in Digital Marketing, Small Business

If you are new to marketing on the Web, your website probably seems like one of the loneliest places in the world. You may wonder why such amazing content or such an innovative product can go unnoticed. Don’t worry, your lack of visitors is not a reflection on your business, website, or your creativity. It is simply a result of anonymity. A new website is like a tiny trade-show booth in an out-of-the way corner. Here are some simple things you can do to kickstart your website by connecting with real people online.

Coffee yum!

Interact personally online, like conversation over coffee. – image source

When getting started in online business, you need to measure what matters. For example: how successful would you feel your website was if it had 5,000 visitors every day but no one contacted you or purchased your products? Numbers of visitors aren’t the most important thing. Your business doesn’t exist to serve pages to anonymous passers-by. It exists to connect, to add value, and to create an income. In short, you need customers, not visitors. So how can you find visitors who are likely to become customers?

If you are starting a brand new business, make it your first priority to identify where your potential customers hang out online. Are they asking questions on Quora and LinkedIn groups? Are they frequenting industry blogs and forums where you can advise and help them make good decisions?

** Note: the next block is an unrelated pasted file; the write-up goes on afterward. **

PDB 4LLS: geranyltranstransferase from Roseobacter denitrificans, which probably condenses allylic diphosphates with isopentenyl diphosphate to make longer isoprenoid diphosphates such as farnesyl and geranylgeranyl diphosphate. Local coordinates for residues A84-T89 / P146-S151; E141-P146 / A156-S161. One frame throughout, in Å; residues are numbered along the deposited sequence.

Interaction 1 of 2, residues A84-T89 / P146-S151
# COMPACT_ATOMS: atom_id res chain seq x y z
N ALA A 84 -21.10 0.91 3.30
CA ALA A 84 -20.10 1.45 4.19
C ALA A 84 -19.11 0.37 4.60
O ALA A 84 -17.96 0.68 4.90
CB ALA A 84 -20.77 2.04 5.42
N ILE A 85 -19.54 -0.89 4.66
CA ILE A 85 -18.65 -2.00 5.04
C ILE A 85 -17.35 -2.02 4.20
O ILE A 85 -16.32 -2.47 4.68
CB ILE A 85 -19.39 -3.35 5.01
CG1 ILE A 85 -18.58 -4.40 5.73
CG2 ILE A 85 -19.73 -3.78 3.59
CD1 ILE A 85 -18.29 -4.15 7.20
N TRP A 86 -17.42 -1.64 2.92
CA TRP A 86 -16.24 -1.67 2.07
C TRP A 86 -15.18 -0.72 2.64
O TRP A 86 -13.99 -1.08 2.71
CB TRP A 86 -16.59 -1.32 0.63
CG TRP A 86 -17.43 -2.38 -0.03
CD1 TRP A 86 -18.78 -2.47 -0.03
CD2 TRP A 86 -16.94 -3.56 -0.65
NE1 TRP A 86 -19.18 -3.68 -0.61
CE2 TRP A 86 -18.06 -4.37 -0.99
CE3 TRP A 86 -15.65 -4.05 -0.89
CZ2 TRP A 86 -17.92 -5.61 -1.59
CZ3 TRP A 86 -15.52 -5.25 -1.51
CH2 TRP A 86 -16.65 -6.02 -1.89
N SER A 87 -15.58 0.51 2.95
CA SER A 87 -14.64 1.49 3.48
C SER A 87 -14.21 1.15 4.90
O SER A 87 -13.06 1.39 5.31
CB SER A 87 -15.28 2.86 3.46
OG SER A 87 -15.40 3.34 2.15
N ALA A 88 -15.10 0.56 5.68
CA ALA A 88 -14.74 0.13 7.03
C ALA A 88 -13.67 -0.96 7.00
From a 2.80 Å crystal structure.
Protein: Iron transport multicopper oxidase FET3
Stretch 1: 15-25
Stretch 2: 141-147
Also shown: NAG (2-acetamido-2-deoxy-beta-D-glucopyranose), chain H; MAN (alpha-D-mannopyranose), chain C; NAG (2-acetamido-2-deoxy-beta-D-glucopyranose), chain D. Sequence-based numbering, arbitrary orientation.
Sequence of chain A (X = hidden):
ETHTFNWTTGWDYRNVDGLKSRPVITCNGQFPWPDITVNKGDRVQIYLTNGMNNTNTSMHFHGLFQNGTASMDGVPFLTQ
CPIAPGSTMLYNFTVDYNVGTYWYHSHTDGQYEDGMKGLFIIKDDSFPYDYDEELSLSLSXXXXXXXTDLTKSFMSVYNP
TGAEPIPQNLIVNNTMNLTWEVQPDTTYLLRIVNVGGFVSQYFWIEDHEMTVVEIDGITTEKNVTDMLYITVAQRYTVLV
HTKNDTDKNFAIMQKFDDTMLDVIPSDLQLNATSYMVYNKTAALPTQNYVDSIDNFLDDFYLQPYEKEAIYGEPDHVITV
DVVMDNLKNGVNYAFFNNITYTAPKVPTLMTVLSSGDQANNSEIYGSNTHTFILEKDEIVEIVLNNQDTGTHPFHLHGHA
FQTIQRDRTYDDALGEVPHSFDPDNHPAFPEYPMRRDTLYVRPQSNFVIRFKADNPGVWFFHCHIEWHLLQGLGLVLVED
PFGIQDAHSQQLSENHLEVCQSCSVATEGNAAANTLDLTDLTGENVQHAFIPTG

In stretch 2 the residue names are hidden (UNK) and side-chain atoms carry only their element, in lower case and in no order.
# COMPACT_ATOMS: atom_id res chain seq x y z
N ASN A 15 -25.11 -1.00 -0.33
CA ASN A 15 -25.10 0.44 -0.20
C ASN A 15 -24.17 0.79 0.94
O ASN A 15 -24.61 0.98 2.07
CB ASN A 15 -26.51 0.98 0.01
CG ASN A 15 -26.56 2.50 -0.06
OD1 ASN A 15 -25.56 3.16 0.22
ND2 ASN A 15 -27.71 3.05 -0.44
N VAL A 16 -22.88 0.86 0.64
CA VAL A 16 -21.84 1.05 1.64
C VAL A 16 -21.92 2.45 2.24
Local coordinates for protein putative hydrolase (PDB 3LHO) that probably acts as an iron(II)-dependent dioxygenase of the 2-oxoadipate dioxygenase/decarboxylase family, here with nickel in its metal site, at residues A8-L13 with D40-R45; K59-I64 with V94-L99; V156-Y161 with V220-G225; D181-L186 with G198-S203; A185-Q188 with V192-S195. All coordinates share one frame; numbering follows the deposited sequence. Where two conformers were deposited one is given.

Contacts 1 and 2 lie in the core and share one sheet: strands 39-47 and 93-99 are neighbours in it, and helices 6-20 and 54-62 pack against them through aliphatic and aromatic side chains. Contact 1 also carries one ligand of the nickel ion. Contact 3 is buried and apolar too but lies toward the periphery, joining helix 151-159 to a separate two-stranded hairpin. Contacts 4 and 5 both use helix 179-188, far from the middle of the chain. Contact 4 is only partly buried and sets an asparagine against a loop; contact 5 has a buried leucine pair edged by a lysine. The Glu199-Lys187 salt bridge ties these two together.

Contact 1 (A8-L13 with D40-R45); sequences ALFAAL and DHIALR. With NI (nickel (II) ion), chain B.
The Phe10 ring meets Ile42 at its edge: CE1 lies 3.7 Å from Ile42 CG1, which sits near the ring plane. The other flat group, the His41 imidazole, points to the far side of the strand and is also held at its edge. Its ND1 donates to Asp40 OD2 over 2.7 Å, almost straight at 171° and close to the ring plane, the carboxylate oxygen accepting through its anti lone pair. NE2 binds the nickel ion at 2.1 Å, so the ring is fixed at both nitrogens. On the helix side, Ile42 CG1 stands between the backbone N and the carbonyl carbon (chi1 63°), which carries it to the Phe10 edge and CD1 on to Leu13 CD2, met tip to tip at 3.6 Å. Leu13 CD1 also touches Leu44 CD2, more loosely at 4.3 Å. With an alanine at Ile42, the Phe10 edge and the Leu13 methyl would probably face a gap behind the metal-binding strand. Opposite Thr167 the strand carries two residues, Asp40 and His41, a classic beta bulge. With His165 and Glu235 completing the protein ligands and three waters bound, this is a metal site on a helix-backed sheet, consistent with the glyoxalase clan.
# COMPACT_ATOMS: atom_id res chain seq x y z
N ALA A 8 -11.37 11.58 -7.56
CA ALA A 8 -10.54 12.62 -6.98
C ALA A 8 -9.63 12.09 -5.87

Look for face-to-face, offline networking opportunities. Networking may not come naturally to you, but it is required if you want to make sales.

When you engage with social media and forums, first create a complete profile that links back to your site and orients people to who you are as a business person. Then engage honestly and helpfully as a whole person with the challenges that interest you. Remember that behind every interaction is another real person. Don’t let the Web depersonalize others or cut your interactions to a simple money-making effort. If people sense you see them only as a potential sale, your business won’t last long.

If you, like me, struggle with networking, it may help to rehearse a simple one or two sentence statement of what you do and why it’s valuable. Keep it short enough for someone else to remember and repeat after hearing it only once. And, though they’re starting to get dated, I suggest printing attractive business cards that feature your website URL along with your contact information and logo. They will most likely be discarded, but they give you something to hand to the other person as you share what you do. It’s a ritual – use it.

These quick tips are in no way comprehensive. I didn’t even mention Facebook pages and how to work with your own blog. What tips do you have to share that expand on this post and may help others connect with customers online and in-person?